Today we have a cultural acceptance of our powerful financial system, which has slowly grown and allows us to spend less and have more money in our bank accounts. The benefits of this system are for everyone, from the corporation to the consumer. Still, the situation threatens the very structure of our free society.

Power follows money, and today we see a movement of power from elected officials to a corporate minority. This concentration of power has grown so large that when the existence of a few banking and automobile corporations was threatened, the whole country was affected: Regardless if you were rich or poor, we lost businesses, jobs, and retirement savings.

We can reclaim power over the institutions if we follow Dr. King’s advice: Sacrifice.

A sacrifice of personal financial growth. As Dr King sacrificed, we too must sacrifice our way of life to correct the injustices of today: We must turn away the money that trickles down from careless and dishonest Wall Street bankers and the corporations. We must control our own finances and earnings to take back the power we are giving them. We must move our money to local banks and credit unions. Institutions should be dependent on us. Not us on them.

Race cannot be used to determine who is given opportunity, and neither can capital

Today, as in the past, we have a grave danger that cannot be ignored. We cannot continue to be apathetic about the division of the country into rich and poor, just as the population before the 1960s was apathetic about the division of the country by race. We cannot continue to watch our capital accumulate in the hands of the minority. The future of our society depends on our capacity to sacrifice and to recognize the power we have as consumers.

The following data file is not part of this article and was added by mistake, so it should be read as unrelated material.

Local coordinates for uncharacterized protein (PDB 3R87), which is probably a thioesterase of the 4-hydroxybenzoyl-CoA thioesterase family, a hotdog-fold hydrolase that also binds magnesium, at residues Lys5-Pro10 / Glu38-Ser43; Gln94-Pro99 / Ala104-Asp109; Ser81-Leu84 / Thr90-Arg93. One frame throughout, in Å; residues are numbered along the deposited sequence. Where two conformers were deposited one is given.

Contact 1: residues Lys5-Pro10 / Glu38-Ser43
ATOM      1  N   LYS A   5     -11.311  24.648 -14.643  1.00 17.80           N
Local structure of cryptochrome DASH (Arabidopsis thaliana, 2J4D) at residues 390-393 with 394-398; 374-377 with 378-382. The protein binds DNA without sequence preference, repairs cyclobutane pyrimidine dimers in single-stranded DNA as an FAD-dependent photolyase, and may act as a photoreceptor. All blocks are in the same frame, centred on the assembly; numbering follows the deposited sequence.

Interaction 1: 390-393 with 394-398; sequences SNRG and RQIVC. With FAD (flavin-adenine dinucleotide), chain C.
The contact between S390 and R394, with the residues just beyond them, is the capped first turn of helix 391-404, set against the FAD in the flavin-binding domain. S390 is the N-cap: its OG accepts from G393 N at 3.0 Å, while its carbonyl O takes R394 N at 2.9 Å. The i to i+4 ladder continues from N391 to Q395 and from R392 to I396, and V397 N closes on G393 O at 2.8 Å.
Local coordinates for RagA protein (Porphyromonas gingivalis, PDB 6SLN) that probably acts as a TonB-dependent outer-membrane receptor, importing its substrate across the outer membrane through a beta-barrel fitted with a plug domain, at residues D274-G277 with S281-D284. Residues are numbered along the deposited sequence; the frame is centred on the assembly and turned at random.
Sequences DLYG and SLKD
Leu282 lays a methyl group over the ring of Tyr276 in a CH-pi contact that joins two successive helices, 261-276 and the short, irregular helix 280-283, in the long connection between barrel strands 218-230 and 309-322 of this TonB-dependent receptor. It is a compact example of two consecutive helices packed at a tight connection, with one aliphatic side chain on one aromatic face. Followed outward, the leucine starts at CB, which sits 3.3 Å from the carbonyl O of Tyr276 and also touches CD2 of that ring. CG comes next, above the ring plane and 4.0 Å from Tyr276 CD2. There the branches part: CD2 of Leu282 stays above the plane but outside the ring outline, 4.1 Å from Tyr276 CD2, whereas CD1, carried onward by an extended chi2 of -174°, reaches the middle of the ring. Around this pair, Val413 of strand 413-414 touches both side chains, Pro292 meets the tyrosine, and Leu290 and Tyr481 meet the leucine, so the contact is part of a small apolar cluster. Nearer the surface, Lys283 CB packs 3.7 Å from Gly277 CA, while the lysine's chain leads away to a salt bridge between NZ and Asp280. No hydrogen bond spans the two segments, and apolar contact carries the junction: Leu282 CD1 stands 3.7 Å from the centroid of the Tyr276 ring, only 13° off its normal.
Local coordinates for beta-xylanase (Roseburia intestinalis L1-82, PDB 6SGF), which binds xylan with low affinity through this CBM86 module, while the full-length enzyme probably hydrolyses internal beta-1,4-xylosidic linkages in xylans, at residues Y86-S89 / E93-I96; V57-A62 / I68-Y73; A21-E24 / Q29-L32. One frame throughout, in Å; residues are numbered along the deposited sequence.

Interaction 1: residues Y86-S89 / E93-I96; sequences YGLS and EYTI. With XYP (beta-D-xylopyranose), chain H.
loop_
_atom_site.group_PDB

Yes. We can.

TED Talk Tuesday: Your neighbor isn’t stupid or lazy



Why is there apathy? Meslin says it is because our environment encourages it. Apathy is in our nature, just like our determination, selfishness, and kindness. But our environment is a powerful promoter, of both good and bad traits. Meslin describes how society makes it hard to to be active in your community, how media depicts heroism as being for the chosen few, and how the system makes political involvement uninspiring and the political process complicated and manipulative.

“As long as we believe that people, our own neighbors, are selfish, stupid or lazy, then there’s no hope.”

Meslin made me realize that the bigger and more complicated our system grows, the more apathy will creep into our actions. If we can see that the system we are building is making our future both easier and impersonal, we can change it. In effect, we must save us from ourselves. And in a society so free, if we do not, we only have ourselves to blame.

So let’s reach out and empower ourselves. Start buying more from the people in our community. Let’s not give our money to careless and dishonest Wall Street bankers. Let’s vote less for the two parties and more for the third party that hasn’t been compromised by money. We can make the change. As Ghandi said,

“Be the change you want to see in the world.”

Your neighbor isn’t stupid or lazy.

And neither are you.


Follow me and I will take you away from the everyday.

If this is something you care about, then SHARE it. Let’s get out of the stands and into the game. Let’s interact.

TED Talk Tuesday : The only absolute is whether you tried to do the right thing


Damon works in AI (Artificial Intelligence) and he faces the problem of programming ethics into computer programs. Think that’s hard? Then look at the moral framework you use in your own life and realize it’s much harder than you think.